2. Scope of Work This research and consulting work requires market assessment of the needs and potential of agriculture value chain payments via mobile technology for five selected agricultural products: rice, maize, potato, chili and palm oil. The primary scopes are gathering on-the-ground market facts, conducting needs analysis and developing strategies for agriculture value chain payments suitable for the farmers and value chain actors. The study is to be carried out in Indonesia at locations whereby these five agricultural products are clustered in Indonesia.

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3. Research Methodology The methodology is based on primary research of interviewing farmers and the value chain actors:  In-depth interviews with farmers: to identify value chain actors involved, understand the payment process and needs analysis, assess existing mobile or electronic payments and identify barriers and challenges faced in adopting mobile payment services and mobile agricultural information services. 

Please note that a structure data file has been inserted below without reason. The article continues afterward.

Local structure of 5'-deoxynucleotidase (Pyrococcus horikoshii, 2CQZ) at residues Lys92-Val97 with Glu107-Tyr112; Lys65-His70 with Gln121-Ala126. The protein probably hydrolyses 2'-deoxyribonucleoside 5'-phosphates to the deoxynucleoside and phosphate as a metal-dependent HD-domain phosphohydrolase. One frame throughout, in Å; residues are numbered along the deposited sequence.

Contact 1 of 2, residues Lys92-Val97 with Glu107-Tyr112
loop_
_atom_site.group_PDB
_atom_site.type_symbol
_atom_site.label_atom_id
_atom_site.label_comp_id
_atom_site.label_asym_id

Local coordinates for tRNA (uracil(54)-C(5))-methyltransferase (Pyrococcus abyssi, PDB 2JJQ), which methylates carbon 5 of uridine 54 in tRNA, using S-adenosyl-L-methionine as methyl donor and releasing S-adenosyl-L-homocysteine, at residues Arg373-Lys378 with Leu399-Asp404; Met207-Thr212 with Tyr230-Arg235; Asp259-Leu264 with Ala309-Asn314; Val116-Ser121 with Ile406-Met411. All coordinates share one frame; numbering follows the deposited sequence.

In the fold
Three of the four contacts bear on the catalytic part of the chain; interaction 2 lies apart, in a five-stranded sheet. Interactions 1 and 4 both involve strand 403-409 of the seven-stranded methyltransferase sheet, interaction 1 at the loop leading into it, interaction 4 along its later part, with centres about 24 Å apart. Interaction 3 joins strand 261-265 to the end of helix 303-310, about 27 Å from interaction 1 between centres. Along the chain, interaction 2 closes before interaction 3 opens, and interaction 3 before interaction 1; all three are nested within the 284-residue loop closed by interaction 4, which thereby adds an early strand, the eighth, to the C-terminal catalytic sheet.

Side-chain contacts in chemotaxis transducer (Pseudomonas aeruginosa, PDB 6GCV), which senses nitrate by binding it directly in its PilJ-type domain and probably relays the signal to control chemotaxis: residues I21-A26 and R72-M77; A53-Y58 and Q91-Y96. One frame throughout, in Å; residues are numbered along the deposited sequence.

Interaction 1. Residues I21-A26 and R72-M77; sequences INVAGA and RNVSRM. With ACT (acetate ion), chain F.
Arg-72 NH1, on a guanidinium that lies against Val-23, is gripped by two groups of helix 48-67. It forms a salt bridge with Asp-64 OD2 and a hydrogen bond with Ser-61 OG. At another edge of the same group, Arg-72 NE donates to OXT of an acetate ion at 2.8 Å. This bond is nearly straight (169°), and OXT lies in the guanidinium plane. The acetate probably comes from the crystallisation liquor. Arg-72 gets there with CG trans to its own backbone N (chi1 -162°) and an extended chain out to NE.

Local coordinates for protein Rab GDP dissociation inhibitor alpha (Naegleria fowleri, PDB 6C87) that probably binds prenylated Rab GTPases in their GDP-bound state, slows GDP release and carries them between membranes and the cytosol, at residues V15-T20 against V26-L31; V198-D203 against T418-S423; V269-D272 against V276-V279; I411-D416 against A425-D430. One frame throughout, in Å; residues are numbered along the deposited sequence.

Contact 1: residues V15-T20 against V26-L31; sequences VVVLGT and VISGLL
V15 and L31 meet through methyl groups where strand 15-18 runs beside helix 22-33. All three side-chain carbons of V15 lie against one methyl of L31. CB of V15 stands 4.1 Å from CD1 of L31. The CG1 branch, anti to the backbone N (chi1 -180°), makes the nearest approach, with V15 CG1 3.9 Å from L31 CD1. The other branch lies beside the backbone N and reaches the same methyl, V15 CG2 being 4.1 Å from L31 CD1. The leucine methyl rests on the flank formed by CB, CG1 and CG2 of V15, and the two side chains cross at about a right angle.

In-depth interviews with value chain actors – buyers, sellers, banks/financial institution/any payment actors: to understand and validate their roles in the value chain actors, understand the payment process and needs analysis, assess existing mobile or electronic payments and identify barriers and challenges faced in adopting mobile payment services and mobile agricultural information services.

Prior to conducting the primary research, Spire consultants have reviewed and leveraged upon any literatures, past reports and data available at Mercy Corps.